Big Mama always warned: "If it sounds too good to be true, it usually is."
Well, the folks at Tidewater Marketing Global Consultants Inc. seem to be giving away just about everything: gas, batteries, free Global Positioning Systems, free tires, free roadside kits.
State Attorney General Bill McCollum wants you to know that his agency has an active consumer-related investigation into Tidewater Marketing's business practices.
At issue is one of Tidewater's latest offers of gas cards that often are provided through tire companies and other retailers or over the Internet via such sites as freegasredemption.com, freebeegas.com, freegasvoucher.com and gasolineredemption.com.
McCollum's office opened an investigation in July after complaints began pouring in from consumers who said they did not receive the free gas cards they expected.
Jim Barnes, general manager of Largo's Tidewater Marketing, says the problem isn't the company's fault. He said consumers aren't fulfilling their obligations
"People just don't give stuff away," Barnes said. "The general public sometimes is very stupid."
Hmmm. Clearly, someone didn't listen to Big Mama when it comes to calling people names.
Anyway, the gas card program initially required you to pay a $5 registration fee to participate.
You then were required to send in your gas receipts. Once you send in $100 worth of receipts, the company would send you a $25 gas card.
Or you might get a gas card when you made a purchase at a tire shop, car dealerships or even an electronic store.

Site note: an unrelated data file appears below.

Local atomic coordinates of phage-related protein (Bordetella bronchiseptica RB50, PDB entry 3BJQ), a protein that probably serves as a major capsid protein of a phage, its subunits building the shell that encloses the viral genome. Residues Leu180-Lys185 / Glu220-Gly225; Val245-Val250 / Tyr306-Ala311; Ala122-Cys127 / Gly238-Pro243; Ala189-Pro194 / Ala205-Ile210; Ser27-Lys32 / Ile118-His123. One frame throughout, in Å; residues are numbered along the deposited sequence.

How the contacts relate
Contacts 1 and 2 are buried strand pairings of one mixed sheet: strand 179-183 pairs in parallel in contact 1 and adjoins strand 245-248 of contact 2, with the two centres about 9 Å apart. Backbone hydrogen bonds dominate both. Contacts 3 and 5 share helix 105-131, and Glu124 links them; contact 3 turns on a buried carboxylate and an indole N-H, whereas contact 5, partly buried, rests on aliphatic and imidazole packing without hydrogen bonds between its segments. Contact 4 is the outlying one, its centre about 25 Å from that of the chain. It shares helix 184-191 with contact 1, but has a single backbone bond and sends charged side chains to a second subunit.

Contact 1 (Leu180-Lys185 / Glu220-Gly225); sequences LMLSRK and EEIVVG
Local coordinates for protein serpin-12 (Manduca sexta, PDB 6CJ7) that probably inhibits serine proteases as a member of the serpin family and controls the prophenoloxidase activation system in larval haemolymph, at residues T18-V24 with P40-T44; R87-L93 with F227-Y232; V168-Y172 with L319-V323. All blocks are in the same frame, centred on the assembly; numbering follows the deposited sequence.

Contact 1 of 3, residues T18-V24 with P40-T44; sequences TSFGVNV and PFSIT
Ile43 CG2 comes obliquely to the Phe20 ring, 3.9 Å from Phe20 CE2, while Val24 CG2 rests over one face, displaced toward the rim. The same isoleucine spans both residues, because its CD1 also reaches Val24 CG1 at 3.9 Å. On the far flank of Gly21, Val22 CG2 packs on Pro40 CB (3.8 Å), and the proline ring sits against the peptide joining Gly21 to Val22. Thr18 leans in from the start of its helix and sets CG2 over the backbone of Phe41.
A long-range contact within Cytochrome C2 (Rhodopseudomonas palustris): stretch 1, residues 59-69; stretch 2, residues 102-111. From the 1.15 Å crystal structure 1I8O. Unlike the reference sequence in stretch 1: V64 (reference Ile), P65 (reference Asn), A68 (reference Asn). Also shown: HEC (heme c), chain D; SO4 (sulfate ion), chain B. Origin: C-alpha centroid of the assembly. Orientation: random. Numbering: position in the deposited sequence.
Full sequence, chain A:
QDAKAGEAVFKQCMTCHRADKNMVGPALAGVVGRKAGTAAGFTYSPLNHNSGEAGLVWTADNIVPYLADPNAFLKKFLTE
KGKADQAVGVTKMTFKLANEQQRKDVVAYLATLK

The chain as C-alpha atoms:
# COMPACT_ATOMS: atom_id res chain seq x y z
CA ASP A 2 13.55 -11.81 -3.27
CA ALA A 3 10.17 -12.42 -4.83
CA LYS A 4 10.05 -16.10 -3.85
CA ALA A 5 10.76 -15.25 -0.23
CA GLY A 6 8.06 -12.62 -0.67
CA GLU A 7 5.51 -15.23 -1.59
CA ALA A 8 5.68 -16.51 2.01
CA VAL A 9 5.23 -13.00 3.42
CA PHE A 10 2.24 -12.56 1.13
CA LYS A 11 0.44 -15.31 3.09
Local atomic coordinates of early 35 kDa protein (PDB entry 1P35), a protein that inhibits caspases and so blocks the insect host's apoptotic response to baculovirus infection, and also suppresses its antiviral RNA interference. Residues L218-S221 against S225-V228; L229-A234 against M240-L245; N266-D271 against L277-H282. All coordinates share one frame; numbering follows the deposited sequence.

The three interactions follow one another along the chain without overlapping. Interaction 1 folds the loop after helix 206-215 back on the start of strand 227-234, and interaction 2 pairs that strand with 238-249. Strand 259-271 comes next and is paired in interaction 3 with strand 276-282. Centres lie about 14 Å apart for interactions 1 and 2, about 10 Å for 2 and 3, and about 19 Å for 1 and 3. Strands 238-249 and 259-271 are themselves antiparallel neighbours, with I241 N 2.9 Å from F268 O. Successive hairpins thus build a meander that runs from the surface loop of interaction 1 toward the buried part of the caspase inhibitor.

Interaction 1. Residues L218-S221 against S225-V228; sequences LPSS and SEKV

"Any business that would like to purchase it," Barnes said. "Our business is 1,000 percent legitimate."
The company's owner, Crystal Clark, says other businesses were trying to defraud her operation, which has been selling gas cards for six years. The faux companies, Clark said, were the ones failing to deliver on the goods.
Tidewater has decided to drop the $5 registration and is cutting back on the giveaways, at least until next year.
Clark says she welcomes any look at her operation. The Consumer's Edge just might take her up on that offer.
In the meantime, here's the Edge:
• It should go without saying, but check what your gut is telling you. Always read the fine print before signing up for programs asking for money, even if it is being offered through a legitimate, well-known business.
Ivan Penn can be reached at email@example.com or (727) 892-2332.